Spoiler prop from Mando series finale. Do not read until you've seen it!


jamatar

New Member
This is a lot harder than I thought :) Looking forward to seeing a Starkiller run! I'm gonna work on the proportions more or maybe I should just leave it to the pros :)
 

Attachments

  • 01000722.jpg
    01000722.jpg
    2.2 MB · Views: 77
  • 01000720.jpg
    01000720.jpg
    9.1 MB · Views: 75

thd9791

Master Member
RPF PREMIUM MEMBER
This is a lot harder than I thought :) Looking forward to seeing a Starkiller run! I'm gonna work on the proportions more or maybe I should just leave it to the pros :)
I have absolutely zero experience with 3D printing and modeling, but for proportions...

A tried and true method for me is eye-balling. It's not precision accurate. However, I've seen lots of people (and done it myself) go through lots of calculations and end up with something that visually looks way off. I've done this on paper, thought my math was correct, but ended up with a part that was too big. Calculations are really important, but sometimes it's best to eye-ball it.

I use ratios.. compared to other parts that I know are accurate. If a bolt head is 1/4 the size of the lightsaber handle, and the handle is 20mm, the bolt head is probably around 5mm. Then I play around with 4, 5 or 6, to see if it looks better. Recently, trying to find the size of things on a Graflex based saber, I measured the details of the graflex with calipers, and compared those real numbers to the part I was trying to ID, seeing if it was bigger or smaller, and how much.

I've had very successful results, and have used it to eyeball when machining and working on items too. I mean, this isn't for work - I imagine machinists don't have this luxury
 

Halliwax

Legendary Member
RPF PREMIUM MEMBER
I have absolutely zero experience with 3D printing and modeling, but for proportions...

A tried and true method for me is eye-balling. It's not precision accurate. However, I've seen lots of people (and done it myself) go through lots of calculations and end up with something that visually looks way off. I've done this on paper, thought my math was correct, but ended up with a part that was too big. Calculations are really important, but sometimes it's best to eye-ball it.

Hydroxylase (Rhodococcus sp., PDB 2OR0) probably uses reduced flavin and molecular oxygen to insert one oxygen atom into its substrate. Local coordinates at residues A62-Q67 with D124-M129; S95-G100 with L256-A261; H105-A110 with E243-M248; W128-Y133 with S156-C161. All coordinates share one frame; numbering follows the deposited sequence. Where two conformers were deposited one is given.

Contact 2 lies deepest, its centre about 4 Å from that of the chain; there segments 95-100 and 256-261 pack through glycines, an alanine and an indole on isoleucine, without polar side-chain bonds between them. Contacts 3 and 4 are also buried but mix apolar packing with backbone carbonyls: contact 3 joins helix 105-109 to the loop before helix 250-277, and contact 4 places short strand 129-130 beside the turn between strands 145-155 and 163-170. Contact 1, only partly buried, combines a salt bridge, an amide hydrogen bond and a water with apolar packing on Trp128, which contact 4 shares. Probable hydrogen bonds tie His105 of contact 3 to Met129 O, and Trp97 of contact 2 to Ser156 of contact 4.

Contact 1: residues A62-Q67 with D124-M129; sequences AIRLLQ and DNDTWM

I use ratios.. compared to other parts that I know are accurate. If a bolt head is 1/4 the size of the lightsaber handle, and the handle is 20mm, the bolt head is probably around 5mm. Then I play around with 4, 5 or 6, to see if it looks better. Recently, trying to find the size of things on a Graflex based saber, I measured the details of the graflex with calipers, and compared those real numbers to the part I was trying to ID, seeing if it was bigger or smaller, and how much.

I've had very successful results, and have used it to eyeball when machining and working on items too. I mean, this isn't for work - I imagine machinists don't have this luxury
To be honest tom. Before I learned how to scale stuff in photoshop, well before I even had photoshop I use to blow the image up on my ipad and do exactly what you said. Found something in the photo I could get a measurement off of in real life. And once I got that then I had everything else

But now with photoshop it’s really quick and easy
 

jamatar

New Member
Thanks for the tips everyone :) Through a mixture of measuring what I have here with calipers and just general eyeballing, I think it's getting pretty gosh darn close. I'm going to do one more test print then it's up on thingiverse!
 

Attachments

  • mandosaber-sidebyside-01.jpg
    mandosaber-sidebyside-01.jpg
    66.2 KB · Views: 80
  • mandosaber-sidebyside-02.jpg
    mandosaber-sidebyside-02.jpg
    92.3 KB · Views: 77
  • mandosaber-sidebyside-03.jpg
    mandosaber-sidebyside-03.jpg
    73.6 KB · Views: 76
  • mandosaber-sidebyside-04.jpg
    mandosaber-sidebyside-04.jpg
    51.3 KB · Views: 77
  • mandosaber-sidebyside-05.jpg
    mandosaber-sidebyside-05.jpg
    37.1 KB · Views: 83

Your message may be considered spam for the following reasons:

  1. Your new thread title is very short, and likely is unhelpful.
  2. Your reply is very short and likely does not add anything to the thread.
  3. Your reply is very long and likely does not add anything to the thread.
  4. It is very likely that it does not need any further discussion and thus bumping it serves no purpose.
  5. Your message is mostly quotes or spoilers.
  6. Your reply has occurred very quickly after a previous reply and likely does not add anything to the thread.
  7. This thread is locked.
Top